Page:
against Iraq saw US government operatives using Amnesty International to
advance the false and easily disprovable story that Iraqis had murdered
over 300 Kuwaiti babies in August, 1990, by tossing them out of their
incubators and letting them die on the floor. It's not at issue here
whether or not Iraqi or Serb forces are brutal. It's a matter of how human
rights organizations willingly become instruments of state policy. Somalia
offers a particularly vivid example of this.
NATO, Sig Heil!
It's bracing to see the Germans taking part in NATO's bombing. It lends
moral tone to an operation to have the grandsons of the Third Reich
willing, able and eager, to drop high explosive again, in this instance on
the Serbs. To add symmetry to the affair, the last time Serbs in Belgrade
had high explosives dropped on them was in 1941 by the sons of the Third
Reich. To bring even deeper symmetry, the German political party whose
leader, Schroeder, ordered German participation in the bombing is that of
the Social Democrats, whose great grand-fathers enthusiastically voted
credits to wage war in 1914, to the enormous disgust of Lenin, who never
felt quite the same way about social democrats ever after. Whether in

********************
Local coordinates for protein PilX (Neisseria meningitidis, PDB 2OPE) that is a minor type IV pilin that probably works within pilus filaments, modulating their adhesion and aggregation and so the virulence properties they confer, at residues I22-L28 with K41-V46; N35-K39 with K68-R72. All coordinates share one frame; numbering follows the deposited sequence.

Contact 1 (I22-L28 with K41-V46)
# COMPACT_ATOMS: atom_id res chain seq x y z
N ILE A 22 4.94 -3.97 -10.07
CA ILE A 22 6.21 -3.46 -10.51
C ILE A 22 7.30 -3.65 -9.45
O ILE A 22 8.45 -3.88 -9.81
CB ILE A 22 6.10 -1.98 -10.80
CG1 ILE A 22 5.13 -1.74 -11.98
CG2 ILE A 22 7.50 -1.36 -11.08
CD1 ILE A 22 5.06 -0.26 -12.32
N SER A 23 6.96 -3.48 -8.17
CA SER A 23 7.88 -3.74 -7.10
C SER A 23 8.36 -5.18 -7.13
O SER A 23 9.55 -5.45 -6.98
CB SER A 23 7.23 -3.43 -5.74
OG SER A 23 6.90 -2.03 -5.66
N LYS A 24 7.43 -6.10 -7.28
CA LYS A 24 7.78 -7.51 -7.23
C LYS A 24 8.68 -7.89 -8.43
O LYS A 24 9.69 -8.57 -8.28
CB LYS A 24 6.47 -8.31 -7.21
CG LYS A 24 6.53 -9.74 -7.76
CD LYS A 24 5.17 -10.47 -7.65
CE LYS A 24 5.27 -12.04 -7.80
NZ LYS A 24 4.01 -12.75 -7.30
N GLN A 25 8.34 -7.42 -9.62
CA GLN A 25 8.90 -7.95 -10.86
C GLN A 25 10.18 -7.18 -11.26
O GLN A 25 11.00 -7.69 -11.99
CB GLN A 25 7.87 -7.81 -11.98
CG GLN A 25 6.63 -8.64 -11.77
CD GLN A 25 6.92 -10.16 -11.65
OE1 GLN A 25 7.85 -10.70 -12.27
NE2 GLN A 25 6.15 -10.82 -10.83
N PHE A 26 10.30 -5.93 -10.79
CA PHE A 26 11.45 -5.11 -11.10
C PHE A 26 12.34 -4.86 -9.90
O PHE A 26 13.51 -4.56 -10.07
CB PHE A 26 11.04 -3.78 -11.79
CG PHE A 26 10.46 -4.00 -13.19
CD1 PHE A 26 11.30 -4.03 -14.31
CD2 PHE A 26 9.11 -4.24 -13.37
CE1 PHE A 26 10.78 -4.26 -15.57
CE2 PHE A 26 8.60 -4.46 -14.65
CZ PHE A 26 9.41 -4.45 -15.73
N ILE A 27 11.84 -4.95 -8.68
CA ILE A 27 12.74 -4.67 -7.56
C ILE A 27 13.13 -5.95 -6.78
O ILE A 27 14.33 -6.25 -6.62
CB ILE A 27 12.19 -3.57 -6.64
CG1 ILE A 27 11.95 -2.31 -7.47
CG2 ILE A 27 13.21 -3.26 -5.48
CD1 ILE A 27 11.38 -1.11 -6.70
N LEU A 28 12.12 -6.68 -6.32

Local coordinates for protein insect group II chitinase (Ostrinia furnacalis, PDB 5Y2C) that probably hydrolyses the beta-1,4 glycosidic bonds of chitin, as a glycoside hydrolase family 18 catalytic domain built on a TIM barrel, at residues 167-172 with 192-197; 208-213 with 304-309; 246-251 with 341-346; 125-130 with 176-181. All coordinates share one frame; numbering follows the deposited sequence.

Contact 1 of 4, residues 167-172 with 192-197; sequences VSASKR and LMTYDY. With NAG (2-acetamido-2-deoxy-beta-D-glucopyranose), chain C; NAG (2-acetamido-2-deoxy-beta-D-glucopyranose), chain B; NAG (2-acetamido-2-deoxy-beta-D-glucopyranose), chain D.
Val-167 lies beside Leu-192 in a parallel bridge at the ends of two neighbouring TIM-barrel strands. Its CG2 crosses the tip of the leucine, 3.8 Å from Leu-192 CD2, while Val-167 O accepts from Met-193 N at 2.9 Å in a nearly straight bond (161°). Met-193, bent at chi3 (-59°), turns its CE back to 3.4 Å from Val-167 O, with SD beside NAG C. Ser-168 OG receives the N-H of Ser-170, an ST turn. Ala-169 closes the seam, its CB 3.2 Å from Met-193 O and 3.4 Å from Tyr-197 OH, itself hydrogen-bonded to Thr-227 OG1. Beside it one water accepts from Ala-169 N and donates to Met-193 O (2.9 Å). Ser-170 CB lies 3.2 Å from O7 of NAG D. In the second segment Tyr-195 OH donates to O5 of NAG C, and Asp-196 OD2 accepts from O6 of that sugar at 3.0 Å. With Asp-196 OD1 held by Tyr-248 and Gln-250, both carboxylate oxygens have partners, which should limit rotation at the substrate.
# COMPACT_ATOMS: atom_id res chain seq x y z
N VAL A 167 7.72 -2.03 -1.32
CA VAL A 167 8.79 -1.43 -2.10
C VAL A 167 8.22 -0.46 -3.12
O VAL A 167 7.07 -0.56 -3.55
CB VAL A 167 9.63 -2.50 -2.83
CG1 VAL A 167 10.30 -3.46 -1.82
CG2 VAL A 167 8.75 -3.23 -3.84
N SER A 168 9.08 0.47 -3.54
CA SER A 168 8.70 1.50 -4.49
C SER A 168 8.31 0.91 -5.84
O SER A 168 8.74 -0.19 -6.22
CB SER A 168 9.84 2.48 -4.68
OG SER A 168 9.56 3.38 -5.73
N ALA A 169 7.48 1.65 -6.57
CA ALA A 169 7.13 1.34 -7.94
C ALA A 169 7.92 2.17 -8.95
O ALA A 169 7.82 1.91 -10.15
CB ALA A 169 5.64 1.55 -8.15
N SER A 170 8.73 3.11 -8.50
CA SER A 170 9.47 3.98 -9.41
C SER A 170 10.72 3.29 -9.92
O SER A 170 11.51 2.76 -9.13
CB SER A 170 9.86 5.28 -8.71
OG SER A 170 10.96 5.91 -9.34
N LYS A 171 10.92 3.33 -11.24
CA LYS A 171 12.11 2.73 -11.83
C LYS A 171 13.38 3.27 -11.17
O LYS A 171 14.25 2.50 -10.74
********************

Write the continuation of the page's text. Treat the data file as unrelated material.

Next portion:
Germany or England or France all social democratic parties in 1914 tossed
aside previous pledges against war, thus helping produce the first great
bloodletting of our century. Today, with social democrats leading
governments across Europe-Schroeder, Blair, Jospin, Prodi-all fall in
behind Clinton. This is, largely, a war most earnestly supported by
liberals and many so-called leftists.
There's been some patronizing talk here about the Serbs' deep sense of
"grievance" at the way history has treated them, with the implication that
the Serbs are irrational in this regard. But it's scarcely irrational to
remember that Nazi Germany bombed Belgrade in the Second World War, or that
Germany's prime ally in the region, Croatia, ran a concentration camp at
Jasenovac where tens of thousands of Serbs - along with Jews and gypsies -
were liquidated. Nor is it irrational to recall that Germany in more recent
years has been an unrelenting assailant of the former Yugoslav federation,
encouraging Slovenia to secede and lending determined support to Croatia,